This beautiful mountainous region is home to an assortment of scientifically important desert-adapted wildlife such as elephant, rhino, zebra and lion, which somehow survive and thrive in this near-barren landscape. We hope to see some of them, a special treat indeed!
We will have 2 nights at the base camp to relax before we head out on Elephant Patrol. The aim of the week is to track the different herds, GPS their movements and take ID photos. In addition, we often investigate any conflict incidents, talk with farmers and check on general conditions and events such as births and deaths.
The patrol will be approx. 4 days long with 3 nights spent camping in the wild under the stars. The area that we patrol through has all kinds of other wildlife including black rhino, desert lion, oryx, giraffe, zebra, kudu, springbok, there are also a huge number of different birds in the area to be seen.
Day 11: Damaraland to Etosha National Park
After an early breakfast we will depart for Etosha National Park, about 4 hours’ drive away to the northeast. On the way there we will visit Twyfelfontein, another UNESCO World Heritage Site. Meaning “uncertain spring” in Afrikaans, it is a massive open-air art gallery in the northwestern Kunene region that is of great interest to international rock art connoisseurs. The 2,000-plus rock petroglyphs, estimated to be 6,000 years old, represent one of Africa’s largest and most noteworthy concentrations of rock art. Most of these well-preserved engravings represent rhinoceros. The site also includes depictions of elephant, ostrich and giraffe, as well as drawings of human and animal footprints, all done in red ochre. Here we will also look out for the Namib Desert’s weird-looking living fossil plant, the Welwitschia.
We will go on a short afternoon game drive in the Etosha National Park, before returning to camp.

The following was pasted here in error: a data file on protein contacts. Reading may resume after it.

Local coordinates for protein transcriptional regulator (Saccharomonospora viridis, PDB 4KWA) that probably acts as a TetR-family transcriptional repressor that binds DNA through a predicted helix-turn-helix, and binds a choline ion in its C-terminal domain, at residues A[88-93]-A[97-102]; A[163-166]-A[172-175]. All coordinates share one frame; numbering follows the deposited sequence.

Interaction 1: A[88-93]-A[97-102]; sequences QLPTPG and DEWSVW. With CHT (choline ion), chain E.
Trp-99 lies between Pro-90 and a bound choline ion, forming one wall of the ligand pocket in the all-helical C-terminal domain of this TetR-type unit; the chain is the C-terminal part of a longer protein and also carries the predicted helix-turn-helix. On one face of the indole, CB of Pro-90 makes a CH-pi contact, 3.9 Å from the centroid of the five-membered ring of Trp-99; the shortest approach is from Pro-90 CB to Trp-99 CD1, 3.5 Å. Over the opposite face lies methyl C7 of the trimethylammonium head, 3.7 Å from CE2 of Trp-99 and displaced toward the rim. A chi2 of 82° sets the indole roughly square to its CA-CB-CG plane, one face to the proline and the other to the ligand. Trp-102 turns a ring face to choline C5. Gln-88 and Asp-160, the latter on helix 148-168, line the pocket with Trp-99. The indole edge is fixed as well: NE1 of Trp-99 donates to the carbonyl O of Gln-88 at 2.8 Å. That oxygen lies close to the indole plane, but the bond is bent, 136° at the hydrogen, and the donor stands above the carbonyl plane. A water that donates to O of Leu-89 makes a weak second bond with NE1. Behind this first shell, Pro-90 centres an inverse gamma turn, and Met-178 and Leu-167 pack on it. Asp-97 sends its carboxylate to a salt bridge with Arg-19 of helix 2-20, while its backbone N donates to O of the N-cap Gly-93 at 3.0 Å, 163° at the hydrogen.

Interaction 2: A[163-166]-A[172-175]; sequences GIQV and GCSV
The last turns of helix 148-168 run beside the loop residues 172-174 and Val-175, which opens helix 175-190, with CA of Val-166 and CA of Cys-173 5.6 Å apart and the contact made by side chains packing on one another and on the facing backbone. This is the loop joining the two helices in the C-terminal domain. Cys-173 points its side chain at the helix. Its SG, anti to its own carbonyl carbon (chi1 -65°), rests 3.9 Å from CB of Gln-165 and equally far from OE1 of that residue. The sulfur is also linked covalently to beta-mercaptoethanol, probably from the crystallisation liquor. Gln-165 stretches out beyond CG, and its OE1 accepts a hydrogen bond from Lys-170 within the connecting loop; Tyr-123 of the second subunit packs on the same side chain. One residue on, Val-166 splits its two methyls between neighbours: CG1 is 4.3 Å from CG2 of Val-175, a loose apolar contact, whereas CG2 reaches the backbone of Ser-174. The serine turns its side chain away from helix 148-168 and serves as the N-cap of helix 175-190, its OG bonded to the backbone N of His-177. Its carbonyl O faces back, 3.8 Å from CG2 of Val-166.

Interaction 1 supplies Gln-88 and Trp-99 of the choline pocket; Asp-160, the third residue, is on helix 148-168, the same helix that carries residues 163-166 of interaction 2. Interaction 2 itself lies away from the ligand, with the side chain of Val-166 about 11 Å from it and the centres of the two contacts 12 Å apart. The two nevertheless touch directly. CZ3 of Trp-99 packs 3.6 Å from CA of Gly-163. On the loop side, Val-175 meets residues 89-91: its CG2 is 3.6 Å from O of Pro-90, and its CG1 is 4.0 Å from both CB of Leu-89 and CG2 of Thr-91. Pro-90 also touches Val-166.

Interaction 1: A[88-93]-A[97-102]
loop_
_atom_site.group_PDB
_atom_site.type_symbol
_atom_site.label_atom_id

Day 12: Etosha South – Etosha National Park:
We will enjoy morning and afternoon game drives in Etosha today, returning to our lodge in the heat of the day for lunch and to relax. Your guide will decide, with your input as to your fauna and flora sighting preferences, what the best routes will be to follow. All our guides know Etosha intimately and will make sure you see all that this great African wildlife park has to offer.
Day 13: Etosha to The AfriCat Foundation, Okonjima Nature Reserve:
After an early morning game drive or a relaxing final breakfast together, we will depart for Okonjima.
En-route we will visit the Cheetah Conservation Fund. Here we will go on a short informative walking tour visiting the main facility – Educational Centre, Cheetah Museum, Creamery, and an introduction to the Cheetahs, Dogs and Livestock that live at our main centre. Also includes the feeding of Cheetahs at 14:00 weekdays and 12:00 on weekends. Here we can enjoy lunch before continuing to Okonjima, home of the AfriCat. The rest of the day is spent at leisure, setting up camp and relaxing.
Day 14: The AfriCat Foundation, Okonjima Nature Reserve
Today you will take part in optional activities offered on Okonjima ranging from tracking Leopards from a game-view vehicle; endangered species nature drive, game drive, nature trails and other specialized activities.
Day 15: End of tour – Departure
Unfortunately, today our fantastic student conservation safari ends. Our last morning of this wonderful trip will be spent at the AfriCat foundation with an activity of your choice. Afterwards we will make our way back to Windhoek, about 3 hours away.
In Windhoek we will take you to the Hosea Kutako International Airport for your homeward flight or for your connecting flight.
For more information contact the Nature Travel Namibia team at firstname.lastname@example.org